First Person Experience – GIRLFLY 7/22/16
Even though I have a years’ long history of seeing shows, and performing in a variety of public venues, I can be a bit a bit of a wall flower, at times (Confession: I have been sidelined due to an injury, and GirlFly is the first live show I have seen in five years- truth) Thankfully vacuuming the carpet before opening the house always grounds me, and gets me off the wall. Vacuuming in general grounds me. The trick is to match your humming to the drone the vacuum cleaner makes. I learned this at a Simone Forti workshop.
Ostensibly, I was there to work on the front of house crew. As a recently minted Community Engagement Fellow, I came ready to engage the community, only to have the community engage me first. The performers were charmers. It’s so easy to fall in love with the work of young artists. Meeting their friends and families in the lobby before the show was a pleasure. I’m sure, I spent a lot of the night with a goofy smile plastered on my face and I felt great. The lobby was thick with a sense of love, support and anticipation. One of the best moments was using a young woman’s cellphone to take a group portrait of her and friends – nonstop giggling. Second best moment were a couple of young guys who confided their girlfriends were performing with GIRLFLY. Really sweet.
Youth were on display that. What was really inspiring was the independence and spirit displayed by these high school age, coming to the scary TL to see and support their friends’ performance.
Most inspiring of al, was the cadre of young women who threw themselves into a half hour of feminism, activism, dance, aerial work, and storytelling. AS I said I love the work of young artists. They are gawky, earnest, fresh and so sincere.
Through the moniker GIRLFLY, the cast members reclaim and empower the word girl. The name is also a subtle homage to aerial aspect of their work.
As a queer man, I have had my share of creepy comments from other guys Hearing the cast of GIRLFLY recount their experiences with unwelcome comments from men, told through episodes of rhythmic chanting, was chilling. Remember these are very young women. I am of an age and from a part of the country where that sort of harassment was the exception, not the norm. I don’t think guys ever really understand, or even care about impact of casual catcalls on women and girls. WTF guys.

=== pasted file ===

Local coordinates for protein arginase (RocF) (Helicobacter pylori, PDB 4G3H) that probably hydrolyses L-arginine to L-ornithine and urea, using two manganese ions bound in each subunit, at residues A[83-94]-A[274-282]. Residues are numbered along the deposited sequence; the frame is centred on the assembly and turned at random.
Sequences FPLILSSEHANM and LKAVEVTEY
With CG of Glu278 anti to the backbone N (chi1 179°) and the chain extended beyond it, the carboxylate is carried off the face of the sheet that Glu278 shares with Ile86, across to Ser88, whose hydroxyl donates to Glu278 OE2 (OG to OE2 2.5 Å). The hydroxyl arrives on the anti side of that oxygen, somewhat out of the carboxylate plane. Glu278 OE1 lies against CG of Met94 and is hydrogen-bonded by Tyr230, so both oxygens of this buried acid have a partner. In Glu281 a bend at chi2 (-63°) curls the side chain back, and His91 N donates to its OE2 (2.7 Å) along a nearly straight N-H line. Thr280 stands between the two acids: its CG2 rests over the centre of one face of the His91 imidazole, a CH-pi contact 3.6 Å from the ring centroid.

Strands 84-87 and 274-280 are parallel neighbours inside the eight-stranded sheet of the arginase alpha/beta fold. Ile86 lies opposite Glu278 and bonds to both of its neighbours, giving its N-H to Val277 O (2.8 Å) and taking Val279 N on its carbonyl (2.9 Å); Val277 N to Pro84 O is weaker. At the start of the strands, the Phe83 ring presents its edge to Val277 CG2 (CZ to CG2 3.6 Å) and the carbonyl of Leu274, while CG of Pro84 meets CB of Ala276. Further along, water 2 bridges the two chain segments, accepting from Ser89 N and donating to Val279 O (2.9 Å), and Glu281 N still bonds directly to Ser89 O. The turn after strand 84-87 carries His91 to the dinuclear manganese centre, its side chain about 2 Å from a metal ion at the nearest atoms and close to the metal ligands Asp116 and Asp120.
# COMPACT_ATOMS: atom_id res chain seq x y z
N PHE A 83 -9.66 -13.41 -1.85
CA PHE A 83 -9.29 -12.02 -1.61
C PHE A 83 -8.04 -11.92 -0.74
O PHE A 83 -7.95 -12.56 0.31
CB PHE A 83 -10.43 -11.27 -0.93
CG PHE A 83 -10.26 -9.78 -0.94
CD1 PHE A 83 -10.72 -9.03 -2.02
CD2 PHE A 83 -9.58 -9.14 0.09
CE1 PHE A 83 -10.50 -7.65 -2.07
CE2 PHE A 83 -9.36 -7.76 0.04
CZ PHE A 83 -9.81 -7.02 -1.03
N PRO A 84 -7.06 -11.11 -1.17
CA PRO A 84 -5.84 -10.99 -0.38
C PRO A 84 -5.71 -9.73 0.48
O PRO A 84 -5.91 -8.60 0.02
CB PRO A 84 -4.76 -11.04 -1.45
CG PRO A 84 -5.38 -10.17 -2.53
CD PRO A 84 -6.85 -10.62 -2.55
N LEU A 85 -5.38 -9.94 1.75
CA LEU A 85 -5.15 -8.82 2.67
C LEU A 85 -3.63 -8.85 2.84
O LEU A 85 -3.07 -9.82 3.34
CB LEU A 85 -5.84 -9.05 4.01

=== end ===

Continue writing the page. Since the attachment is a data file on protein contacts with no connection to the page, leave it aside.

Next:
During the post-performance question and answer, one of the dancers shared her challenges performing the work while pregnant. (I didn’t see that comment coming). I could feel her pride being part of this project, and her joy as a young mother to be. Likewise, the support the other dancers felt for her and each other was palatable. I got stuck for a moment, thinking what a wonderful mother/child moment she was having with her unborn baby, through this project. It would be awesome to meet the two of them, (mom and child) 16 years from now. Can you imagine?
Post show, the scene in the lobby was chummy. The dry wit of the new CounterPulse House Manager, in combination with a giant cake, and a sense by all, of a show well done, was rare air. If you haven’t seen a CounterPulse show, you owe to yourself to check one out.
In general the new 80 Turk Street building is gem inside. For now the façade looks like the set from SAW. Once the remake is complete, and the scaffolding goes away, the façade will bring a lot to the neighborhood.
I walk awkwardly and use a cane. With that said, going home on my own was a breeze. (I should disclose here that I have been living and working in the TL for 20 plus years, so I feel comfortable in the area). Every scary thing you hear about the TL is rooted in fact. Regardless, getting to a CounterPulse Show and leaving a CounterPulse show is safer than popular Tenderloin lore would have us believe.
Walk one block down to Union Square – Fifth Street and Market. Catch the Bart or MUNI underground or one of several MUNI Bus lines, running along Market Street, or the bike lane. Using a cane the past five years has made me pretty cautious enough to say unless you know the neighborhood, or you are a hardy woman, consider the buddy system. With that said, in comparison the 19 Polk bus stop serving Lines Ballet and the newly rebuilt ACT Theater is much sketchier.
Girl Fly is a project of Jo Kreiter‘s FLYAWAY PRODUCTIONS. http://flyawayproductions.com.
Rick Darnell is the CounterPulse Community Engagement Fellow. Rick is a long time Tenderloin resident. In his spare time, Rick is the Project Coordinator for TAll, the Tenderloin Art Lending Library.